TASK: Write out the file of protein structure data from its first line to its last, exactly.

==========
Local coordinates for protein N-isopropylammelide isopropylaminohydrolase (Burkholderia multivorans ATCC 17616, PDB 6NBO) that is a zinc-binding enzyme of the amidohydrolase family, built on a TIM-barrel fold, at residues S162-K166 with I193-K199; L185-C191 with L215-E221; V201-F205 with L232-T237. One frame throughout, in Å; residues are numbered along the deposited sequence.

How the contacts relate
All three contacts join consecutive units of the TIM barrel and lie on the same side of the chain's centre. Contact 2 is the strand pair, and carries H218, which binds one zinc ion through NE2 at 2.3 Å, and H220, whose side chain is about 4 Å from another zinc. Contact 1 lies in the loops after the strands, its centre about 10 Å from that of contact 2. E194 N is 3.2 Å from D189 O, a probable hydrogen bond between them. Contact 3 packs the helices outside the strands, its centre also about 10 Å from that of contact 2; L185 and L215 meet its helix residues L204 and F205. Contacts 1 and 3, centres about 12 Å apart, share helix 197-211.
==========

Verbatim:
Local coordinates for protein N-isopropylammelide isopropylaminohydrolase (Burkholderia multivorans ATCC 17616, PDB 6NBO) that is a zinc-binding enzyme of the amidohydrolase family, built on a TIM-barrel fold, at residues S162-K166 with I193-K199; L185-C191 with L215-E221; V201-F205 with L232-T237. One frame throughout, in Å; residues are numbered along the deposited sequence.

How the contacts relate
All three contacts join consecutive units of the TIM barrel and lie on the same side of the chain's centre. Contact 2 is the strand pair, and carries H218, which binds one zinc ion through NE2 at 2.3 Å, and H220, whose side chain is about 4 Å from another zinc. Contact 1 lies in the loops after the strands, its centre about 10 Å from that of contact 2. E194 N is 3.2 Å from D189 O, a probable hydrogen bond between them. Contact 3 packs the helices outside the strands, its centre also about 10 Å from that of contact 2; L185 and L215 meet its helix residues L204 and F205. Contacts 1 and 3, centres about 12 Å apart, share helix 197-211.